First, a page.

The first week of July 2015 will forever be known as the week the internet freaked out about a bunch of triiiiiiippy images generated by a snoozing computer. Please. In my day we didn’t need Google to help us see melting dog faces with six eyes that are actually snails with centipedes crawling on their shells. We did it the old-fashioned way.
It’s Friday afternoon, you’ve made it through the long week, and it’s time for Happy Hour, Gizmodo’s weekly booze, etc. column. A cocktail shaker full of innovation, science, and alcohol. And sometimes other things.
If you’re like me, you probably saw the images generated by Google’s “neural network” this week and thought, man, that looks exactly like that time I ate a handful of mushrooms and wandered around a slick rock canyon outside Moab for a few days. And there’s a very good reason for that.
The way that Google’s Deep Dream system works is by feeding an image through artificial neurons and tapping an AI to start to look for certain recognizable patterns, using images stored in the computer’s memory as a guide.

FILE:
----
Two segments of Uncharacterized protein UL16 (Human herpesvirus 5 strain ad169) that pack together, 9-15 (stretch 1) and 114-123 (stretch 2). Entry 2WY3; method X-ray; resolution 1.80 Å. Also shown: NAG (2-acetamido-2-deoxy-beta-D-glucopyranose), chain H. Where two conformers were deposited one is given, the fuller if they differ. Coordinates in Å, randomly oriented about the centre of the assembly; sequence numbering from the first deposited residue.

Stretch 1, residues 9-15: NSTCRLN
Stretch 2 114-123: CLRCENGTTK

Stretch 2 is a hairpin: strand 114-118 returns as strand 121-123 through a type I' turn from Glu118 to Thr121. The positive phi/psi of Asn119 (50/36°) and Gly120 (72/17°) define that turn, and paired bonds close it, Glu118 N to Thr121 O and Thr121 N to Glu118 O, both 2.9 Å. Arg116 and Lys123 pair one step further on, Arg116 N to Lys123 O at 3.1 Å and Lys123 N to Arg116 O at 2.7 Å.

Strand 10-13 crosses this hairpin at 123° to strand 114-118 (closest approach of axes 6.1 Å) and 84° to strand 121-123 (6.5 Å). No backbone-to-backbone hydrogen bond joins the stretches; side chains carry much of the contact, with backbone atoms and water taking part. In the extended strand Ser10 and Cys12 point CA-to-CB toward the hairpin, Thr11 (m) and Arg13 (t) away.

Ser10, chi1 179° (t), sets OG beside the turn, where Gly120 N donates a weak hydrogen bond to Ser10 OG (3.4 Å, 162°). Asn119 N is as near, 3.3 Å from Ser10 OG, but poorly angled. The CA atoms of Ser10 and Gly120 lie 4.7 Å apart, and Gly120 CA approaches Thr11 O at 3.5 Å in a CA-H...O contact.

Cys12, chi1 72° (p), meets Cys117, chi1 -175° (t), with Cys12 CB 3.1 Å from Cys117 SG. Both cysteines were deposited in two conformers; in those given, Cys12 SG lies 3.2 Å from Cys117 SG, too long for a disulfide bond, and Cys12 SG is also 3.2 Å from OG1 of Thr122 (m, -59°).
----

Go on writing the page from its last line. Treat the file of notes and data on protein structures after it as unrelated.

When you ingest psilocybin, your own neurological network does kind of the same thing. You feed it an image with your eyes and your brain starts to make connections between what you’re actually looking at and all the other images stored in your own subconscious.
But here’s where your brain wins over Google.
Your brain is always making connections—it’s really smart!—and when you’re sober those connections are very orderly and predictable. When psilocybin enters the picture, however, your neurons go nuts, making many, many more connections.
This is your brain, and this is your brain on drugs. Any questions?
A study published last year that looked at MRIs of people’s brains before and after they were injected with a dose of psilocybin uncovered something even more interesting. It turns out that brains on mushrooms aren’t just going haywire, they’re making connections between neurons that are not normally connected, as study author Giovanni Petri told Wired:
In mathematical terms, said Petri, normal brains have a well-ordered correlation state. There’s not much cross-linking between networks. That changes after the psilocybin dose. Suddenly the networks are cross-linking like crazy, but not in random ways. New types of order emerge.
“We can speculate on the implications of such an organization,” wrote the researchers, who were led by neurobiologist Paul Expert of King’s College London. “One possible by-product of this greater communication across the whole brain is the phenomenon of synaesthesia”—the experience, common during psychedelic experiences, of sensory mix-up: tasting colors, feeling sounds, seeing smells, and so on.
So there you go. Your own mind can generate imagery just as wacky as Google’s Deep Dream—maybe better!—AND it will start to feed those images throughout all your other senses, too. You just need to give it some mushrooms.